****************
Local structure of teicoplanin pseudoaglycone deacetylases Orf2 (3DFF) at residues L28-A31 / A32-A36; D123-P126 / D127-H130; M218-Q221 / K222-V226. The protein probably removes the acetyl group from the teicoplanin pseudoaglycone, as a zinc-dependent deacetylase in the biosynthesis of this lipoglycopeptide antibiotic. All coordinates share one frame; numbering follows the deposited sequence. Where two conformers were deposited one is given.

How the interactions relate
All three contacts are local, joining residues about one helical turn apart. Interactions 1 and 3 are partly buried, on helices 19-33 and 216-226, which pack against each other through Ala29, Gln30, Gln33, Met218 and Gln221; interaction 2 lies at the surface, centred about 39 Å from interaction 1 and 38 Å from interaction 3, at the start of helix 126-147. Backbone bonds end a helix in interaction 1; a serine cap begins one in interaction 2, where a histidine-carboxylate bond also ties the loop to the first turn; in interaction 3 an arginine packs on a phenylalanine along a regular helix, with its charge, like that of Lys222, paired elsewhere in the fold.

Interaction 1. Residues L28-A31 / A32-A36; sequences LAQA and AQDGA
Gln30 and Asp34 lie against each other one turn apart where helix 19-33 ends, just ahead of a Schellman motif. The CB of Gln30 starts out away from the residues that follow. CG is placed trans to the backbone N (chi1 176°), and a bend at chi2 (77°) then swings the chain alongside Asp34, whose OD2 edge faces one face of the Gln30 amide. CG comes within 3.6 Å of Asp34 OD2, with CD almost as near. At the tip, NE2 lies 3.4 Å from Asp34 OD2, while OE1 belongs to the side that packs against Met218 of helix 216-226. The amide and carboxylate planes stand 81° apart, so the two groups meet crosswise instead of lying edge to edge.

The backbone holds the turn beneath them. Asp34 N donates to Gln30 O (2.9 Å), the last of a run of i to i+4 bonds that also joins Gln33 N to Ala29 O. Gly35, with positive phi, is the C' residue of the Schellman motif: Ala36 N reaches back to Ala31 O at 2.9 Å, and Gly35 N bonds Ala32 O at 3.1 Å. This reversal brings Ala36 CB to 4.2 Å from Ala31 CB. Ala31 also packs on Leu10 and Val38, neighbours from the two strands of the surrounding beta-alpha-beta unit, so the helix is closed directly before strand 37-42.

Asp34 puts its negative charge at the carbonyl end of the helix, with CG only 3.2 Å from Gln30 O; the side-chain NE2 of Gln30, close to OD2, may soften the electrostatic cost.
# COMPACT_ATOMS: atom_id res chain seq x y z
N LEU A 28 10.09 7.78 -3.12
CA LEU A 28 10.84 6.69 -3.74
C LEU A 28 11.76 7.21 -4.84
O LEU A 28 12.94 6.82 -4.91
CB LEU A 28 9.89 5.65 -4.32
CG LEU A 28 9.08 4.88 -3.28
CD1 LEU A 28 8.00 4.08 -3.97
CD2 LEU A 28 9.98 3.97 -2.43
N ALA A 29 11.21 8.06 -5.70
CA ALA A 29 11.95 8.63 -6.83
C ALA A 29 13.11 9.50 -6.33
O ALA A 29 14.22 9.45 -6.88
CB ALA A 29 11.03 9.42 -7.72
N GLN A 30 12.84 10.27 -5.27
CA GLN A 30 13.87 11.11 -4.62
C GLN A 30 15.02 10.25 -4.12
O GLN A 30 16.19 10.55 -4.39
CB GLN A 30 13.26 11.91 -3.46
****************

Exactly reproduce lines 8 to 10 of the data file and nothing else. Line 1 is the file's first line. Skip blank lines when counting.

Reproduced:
# COMPACT_ATOMS: atom_id res chain seq x y z
N LEU A 28 10.09 7.78 -3.12
CA LEU A 28 10.84 6.69 -3.74